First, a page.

Inside208

Short-term Rental Vote Anticipated in Senate – Action Needed

Posted on November 8, 2021 by Dene Westbrook

House Bill 4722 that passed the state House in the middle of the night on October 27th is seeing intense pressure from proponents to be taken up for a vote in the senate this week. The bill has been referred to the senate committee on regulatory reform. It could be scheduled for a hearing, or the bill could be discharged to the senate floor without committee action. Call you state senator today to voice your opposition.

If your community has taken the time to go through a public process to draft and adopt thoughtful short-term rental regulations, explain to your legislator why this one-size fits all approach will be detrimental to quality of life and exacerbate housing issues your community is already facing. If passed, the ability for 1 in every 3 homes to be turned in to a vacation rental business will be a reality. Municipalities will have no ability to prevent an oversaturation of this particular use in neighborhoods.

If you’re not a destination community facing issues with mini-hotels popping up in your residential areas, you should still be very engaged on this issue. It sets a dangerous precedent for the next special interest group to ask for a statewide zoning preemption. The bill also has farther reaching implications than just short-term rentals…

HB 4722 states “For the purposes of zoning, all of the following apply to the rental of a dwelling, including, but not limited to, short-term rental”, so while this bill is intended to deal with short-term rentals, it is opening up residential dwellings to any commercial activity as long as the rental is for terms of less than 30 consecutive days. What might a 29-day recurring lease allow in your residential zones that currently isn’t a use by right?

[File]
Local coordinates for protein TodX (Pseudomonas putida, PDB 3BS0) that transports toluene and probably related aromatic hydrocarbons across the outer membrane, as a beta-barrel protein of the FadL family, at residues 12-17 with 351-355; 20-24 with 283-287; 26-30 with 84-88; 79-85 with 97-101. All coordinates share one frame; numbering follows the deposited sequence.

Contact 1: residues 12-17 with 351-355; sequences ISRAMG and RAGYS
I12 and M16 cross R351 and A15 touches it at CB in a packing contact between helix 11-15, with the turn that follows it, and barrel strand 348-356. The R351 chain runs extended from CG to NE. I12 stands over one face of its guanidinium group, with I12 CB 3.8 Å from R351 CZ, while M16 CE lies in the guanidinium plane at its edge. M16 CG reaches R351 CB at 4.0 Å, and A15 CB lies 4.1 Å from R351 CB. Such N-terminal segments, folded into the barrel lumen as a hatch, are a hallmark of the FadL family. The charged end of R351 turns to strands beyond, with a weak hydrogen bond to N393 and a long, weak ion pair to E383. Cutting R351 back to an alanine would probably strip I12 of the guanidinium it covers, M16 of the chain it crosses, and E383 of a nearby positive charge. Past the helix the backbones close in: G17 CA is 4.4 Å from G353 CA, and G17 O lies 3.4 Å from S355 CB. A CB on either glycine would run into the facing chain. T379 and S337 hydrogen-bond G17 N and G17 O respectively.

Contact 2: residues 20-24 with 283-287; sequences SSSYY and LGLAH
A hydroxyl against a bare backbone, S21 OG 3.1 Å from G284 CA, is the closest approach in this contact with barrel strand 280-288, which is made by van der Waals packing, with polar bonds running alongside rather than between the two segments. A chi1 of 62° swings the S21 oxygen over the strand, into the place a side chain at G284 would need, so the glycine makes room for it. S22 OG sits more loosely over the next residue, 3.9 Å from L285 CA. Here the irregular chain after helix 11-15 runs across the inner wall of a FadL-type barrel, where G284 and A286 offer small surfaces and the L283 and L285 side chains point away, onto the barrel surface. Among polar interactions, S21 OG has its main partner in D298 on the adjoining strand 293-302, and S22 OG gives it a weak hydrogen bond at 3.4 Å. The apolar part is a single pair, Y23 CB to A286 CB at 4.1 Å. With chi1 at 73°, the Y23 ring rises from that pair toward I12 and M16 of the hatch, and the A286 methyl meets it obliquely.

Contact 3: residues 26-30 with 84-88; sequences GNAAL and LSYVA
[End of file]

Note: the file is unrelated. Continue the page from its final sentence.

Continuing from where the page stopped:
As stated in the bill:

  • It is a residential use of property and permitted use in all residential zones;
  • It is not subject to a special use or conditional use permit;
  • It is not subject to a procedure different from those required for other dwellings in the same zone;
  • It is not a commercial use of property.

Have a local rental inspection program? It would be impacted by this legislation too. HB 4722 states the rental of a dwelling is not subject to a procedure different from those required of other dwellings in the same zone. Will you be inspecting owner-occupied dwellings? The legislation also states if you have a rental inspection regulation, it can not have the effect of prohibiting short-term rentals. Would someone failing an inspection have the effecct of prohibiting that person from having a short-term rental even if temporary?

It is time for those negatively impacted by this bad policy to speak up. Would replacing residential dwellings people call home with places people visit and vacation impact an already struggling housing market? Impact your schools? Impact your local businesses trying to hire workers? Impact your neighborhoods and the quality of life of those living there? Reach out and get these groups who have a stake in housing and neighborhoods involved in opposing this bad policy.

Short-term vacation rentals should not be prohibited in communities, but like any land use they need to be regulated specific to the needs of that community, or not regulated if there’s not a need to. Too much of any one land use will have negative impacts on surrounding areas. HB 4722 allows short-term vacation rental companies to take over neighborhoods. There’s no balance. Voice your opposition today!

Jennifer Rigterink is a legislative associate for the League handling economic development, land use and municipal services issues.  She can be reached at jrigterink@mml.org or 517-908-0305.

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